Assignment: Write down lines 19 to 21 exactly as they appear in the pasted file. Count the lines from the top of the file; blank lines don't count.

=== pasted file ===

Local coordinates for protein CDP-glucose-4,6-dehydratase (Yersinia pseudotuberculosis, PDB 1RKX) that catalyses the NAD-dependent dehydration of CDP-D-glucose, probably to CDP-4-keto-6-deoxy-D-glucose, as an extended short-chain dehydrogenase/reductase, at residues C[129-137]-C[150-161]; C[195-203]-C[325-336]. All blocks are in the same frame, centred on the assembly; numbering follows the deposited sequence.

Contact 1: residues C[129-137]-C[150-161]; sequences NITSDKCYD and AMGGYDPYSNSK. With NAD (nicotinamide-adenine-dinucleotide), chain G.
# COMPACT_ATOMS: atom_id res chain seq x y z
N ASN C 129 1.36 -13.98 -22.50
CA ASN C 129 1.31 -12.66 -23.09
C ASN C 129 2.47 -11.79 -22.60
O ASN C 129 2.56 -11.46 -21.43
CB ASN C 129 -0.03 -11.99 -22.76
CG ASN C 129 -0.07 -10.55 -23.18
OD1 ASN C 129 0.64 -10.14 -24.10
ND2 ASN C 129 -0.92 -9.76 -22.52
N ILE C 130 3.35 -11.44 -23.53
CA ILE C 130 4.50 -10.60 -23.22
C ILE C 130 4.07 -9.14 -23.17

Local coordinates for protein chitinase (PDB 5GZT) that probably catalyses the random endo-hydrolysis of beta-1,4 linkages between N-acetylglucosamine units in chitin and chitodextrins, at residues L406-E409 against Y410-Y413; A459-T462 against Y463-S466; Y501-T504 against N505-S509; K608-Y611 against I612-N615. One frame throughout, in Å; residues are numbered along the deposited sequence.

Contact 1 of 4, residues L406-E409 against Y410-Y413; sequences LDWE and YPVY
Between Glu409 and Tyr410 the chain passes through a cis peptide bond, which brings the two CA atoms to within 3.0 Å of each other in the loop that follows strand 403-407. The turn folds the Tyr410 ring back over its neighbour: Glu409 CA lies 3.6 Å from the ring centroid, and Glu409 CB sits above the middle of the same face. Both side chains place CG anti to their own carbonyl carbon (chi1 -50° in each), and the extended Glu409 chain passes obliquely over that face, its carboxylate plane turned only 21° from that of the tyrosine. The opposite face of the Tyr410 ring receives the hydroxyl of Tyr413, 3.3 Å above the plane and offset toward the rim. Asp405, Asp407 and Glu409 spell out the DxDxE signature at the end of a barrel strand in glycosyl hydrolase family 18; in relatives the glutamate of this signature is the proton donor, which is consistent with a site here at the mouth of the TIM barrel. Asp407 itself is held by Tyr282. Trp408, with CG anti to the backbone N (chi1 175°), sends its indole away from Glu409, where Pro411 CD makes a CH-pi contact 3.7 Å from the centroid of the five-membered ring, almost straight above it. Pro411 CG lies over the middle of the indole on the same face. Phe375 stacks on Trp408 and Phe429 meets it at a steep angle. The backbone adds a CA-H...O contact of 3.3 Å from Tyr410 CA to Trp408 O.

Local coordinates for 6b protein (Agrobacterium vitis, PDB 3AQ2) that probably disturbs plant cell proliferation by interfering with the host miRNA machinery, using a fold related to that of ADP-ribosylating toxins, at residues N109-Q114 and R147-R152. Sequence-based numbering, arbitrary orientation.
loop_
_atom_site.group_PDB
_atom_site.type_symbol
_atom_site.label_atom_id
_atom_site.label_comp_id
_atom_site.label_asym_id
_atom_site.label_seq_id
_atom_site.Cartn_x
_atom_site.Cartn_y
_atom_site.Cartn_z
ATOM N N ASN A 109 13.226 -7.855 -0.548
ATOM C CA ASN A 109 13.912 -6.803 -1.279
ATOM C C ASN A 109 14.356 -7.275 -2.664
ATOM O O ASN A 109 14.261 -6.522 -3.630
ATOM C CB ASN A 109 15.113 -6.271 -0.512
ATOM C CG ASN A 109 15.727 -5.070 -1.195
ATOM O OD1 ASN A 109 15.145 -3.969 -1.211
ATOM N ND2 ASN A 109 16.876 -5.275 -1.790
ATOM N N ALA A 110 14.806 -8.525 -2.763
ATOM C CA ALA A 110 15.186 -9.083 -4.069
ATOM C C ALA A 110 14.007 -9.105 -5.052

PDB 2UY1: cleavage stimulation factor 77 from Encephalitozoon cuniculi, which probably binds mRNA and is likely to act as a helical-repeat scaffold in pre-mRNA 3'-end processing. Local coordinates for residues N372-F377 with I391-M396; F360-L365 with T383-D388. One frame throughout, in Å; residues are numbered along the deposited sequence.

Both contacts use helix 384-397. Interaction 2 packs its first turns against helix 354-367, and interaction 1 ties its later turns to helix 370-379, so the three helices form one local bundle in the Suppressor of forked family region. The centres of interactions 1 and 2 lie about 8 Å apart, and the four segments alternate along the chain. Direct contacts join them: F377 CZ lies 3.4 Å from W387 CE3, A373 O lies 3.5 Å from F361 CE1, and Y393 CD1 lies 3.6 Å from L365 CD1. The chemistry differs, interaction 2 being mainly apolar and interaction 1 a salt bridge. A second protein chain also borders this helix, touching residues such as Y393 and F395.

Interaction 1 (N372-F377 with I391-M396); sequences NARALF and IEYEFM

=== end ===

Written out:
loop_
_atom_site.group_PDB
_atom_site.type_symbol